I had a Russian teacher once who didn’t much like me. In her defense, I did not attend class with particular regularity. In my defense, this was because she had committed two terrible indiscretions, the second being worse than the first: she had a class favorite, and it wasn’t me.
Instead of witnessing such wrong-headedness, I took to lolling about in the park with my friends. But come the final exam, I made sure to attend. I am nothing if not a model of propriety.
It was an oral exam, and it was worth the bulk of our grade.
“Ruth,” she said, “as you may have heard, we read War and Peace in class.” I had not heard this. To have heard this would have required me to associate with my classmates.
Instead of answering, I genteelly scraped my jaw off the floor and rearranged my features into a stretched, sub-par variation of “oh, did you not notice me in class?”
All this time she was looking at me from the top of her eyes, and I was steadily smiling back. Maybe overly widely. Never show fear, shock or complete consternation to the enemy.
“Ruth,” she said, “please tell me about Prince Andrei and Natasha.”
I nodded. Like many a Russophile, after all, I HAD read the damn book, or at least the Peace part of it. But in English, my friends. Not in Russian. Not after but three months of the language! I could not FATHOM how the class had done it. But fake it, I would.
And so, with a polite cough, I passionately brought Tolstoy down a notch, to my simpleton’s grasp of Russian.
Once upon a time, there was a Frenchman called Napoleon. Napoleon did not like Russia. No! Napoleon told himself, Russia must—suffer! Russia—bad! (This is Napoleon, not I. I like Russia. But Napoleon—No!)
Napoleon with many Frenchmen came to Russia, and then Napoleon—with pistols! Bad! Very bad! Many pistols! More than before! The Russian people—sad! War! Many men come in to war!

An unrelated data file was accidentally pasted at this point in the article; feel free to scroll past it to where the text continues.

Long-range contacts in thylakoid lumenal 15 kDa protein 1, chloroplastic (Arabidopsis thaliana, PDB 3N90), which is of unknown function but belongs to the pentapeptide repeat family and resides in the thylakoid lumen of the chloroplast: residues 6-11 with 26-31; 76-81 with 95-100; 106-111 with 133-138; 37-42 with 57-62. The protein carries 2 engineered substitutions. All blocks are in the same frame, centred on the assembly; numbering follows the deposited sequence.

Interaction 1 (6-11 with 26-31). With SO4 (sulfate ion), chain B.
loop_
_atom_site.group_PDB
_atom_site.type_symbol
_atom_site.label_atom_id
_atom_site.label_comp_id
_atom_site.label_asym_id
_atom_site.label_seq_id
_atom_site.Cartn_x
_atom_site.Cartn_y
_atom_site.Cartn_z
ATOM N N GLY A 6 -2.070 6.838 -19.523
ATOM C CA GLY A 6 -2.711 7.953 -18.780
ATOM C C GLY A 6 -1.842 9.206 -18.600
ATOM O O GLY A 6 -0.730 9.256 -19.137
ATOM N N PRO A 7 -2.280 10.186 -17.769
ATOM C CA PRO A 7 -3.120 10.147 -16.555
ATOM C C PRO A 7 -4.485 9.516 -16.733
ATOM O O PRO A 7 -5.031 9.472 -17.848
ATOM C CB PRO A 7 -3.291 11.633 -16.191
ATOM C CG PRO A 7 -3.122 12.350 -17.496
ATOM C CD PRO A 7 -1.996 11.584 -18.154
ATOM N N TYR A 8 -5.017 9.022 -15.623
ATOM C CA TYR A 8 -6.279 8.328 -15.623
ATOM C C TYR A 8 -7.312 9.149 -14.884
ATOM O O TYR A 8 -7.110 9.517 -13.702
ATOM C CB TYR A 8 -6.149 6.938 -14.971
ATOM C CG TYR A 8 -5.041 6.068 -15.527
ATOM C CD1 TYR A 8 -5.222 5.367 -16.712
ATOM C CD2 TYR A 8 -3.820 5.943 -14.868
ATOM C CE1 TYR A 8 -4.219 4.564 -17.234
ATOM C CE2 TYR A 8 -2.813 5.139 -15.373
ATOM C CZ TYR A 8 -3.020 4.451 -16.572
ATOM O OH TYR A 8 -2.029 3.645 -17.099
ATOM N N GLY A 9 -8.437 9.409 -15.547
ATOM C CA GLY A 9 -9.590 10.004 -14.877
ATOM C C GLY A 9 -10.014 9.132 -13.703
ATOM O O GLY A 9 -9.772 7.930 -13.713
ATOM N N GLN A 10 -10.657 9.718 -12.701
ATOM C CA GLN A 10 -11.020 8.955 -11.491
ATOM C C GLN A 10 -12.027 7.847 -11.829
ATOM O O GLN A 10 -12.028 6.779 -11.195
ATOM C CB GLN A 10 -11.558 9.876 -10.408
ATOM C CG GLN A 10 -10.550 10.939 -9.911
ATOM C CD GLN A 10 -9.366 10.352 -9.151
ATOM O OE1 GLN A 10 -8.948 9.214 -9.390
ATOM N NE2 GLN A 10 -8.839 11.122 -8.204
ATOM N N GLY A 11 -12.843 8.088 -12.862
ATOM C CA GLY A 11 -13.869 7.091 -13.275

Prince Andrei also. But Prince Andrei loves Natasha! Natasha additionally loves Prince Andrei’s! They have met each other to dance in a nice place. She is beautiful. He is—there! They dance! And they love each other.
Then Prince Andrei asks Natasha to—live with him forever! Natasha agrees! Prince Andrei is in the war! It is bad! Natasha is at home. France is bad! Napoleon! War! Pistols!
Suddenly, Prince Andrei is—A gun! No! Pain! In his body! Prince Andrei—it is very sad! Prince Andrei’s soul!—leaves him! Forever!
It is very sad. There, that is the anecdote of Prince Andrei and Natasha in War and Peace. Thank you.
She looks at me. I’m sweating and congratulating myself on my genius. It is incidentally the first time I truly realize how flexible one becomes with a new language when one doesn’t have a full vocabulary. And that one should always know the verb for dying.
“Ruth,” she says, in English now, “we only read one scene. When they met, at the ball. Not the whole book.”
“Ah,” I say, growing hotter.
“What am I going to do with you?”
Ah, this is great. I hadn’t realized I would get a vote here. I am very good at advice. I lean forward. “If I were you, I would either fail me or give me an A+.” I nod. “I would lean toward the A+.”
She dismisses me. I don’t get a chance to explain why I would give myself the A+.
My grade comes in two weeks later. She’s had the audacity to give me a B+. I fume. I would have preferred a stronger statement, one way or another. But I guess this is what she did, nick the pleasure from a high grade, showing ultimately the point is knowledge but also respect.
Years later we met again and I can say I was still not her class favorite. And once again hers became the only Russian class I ever skipped.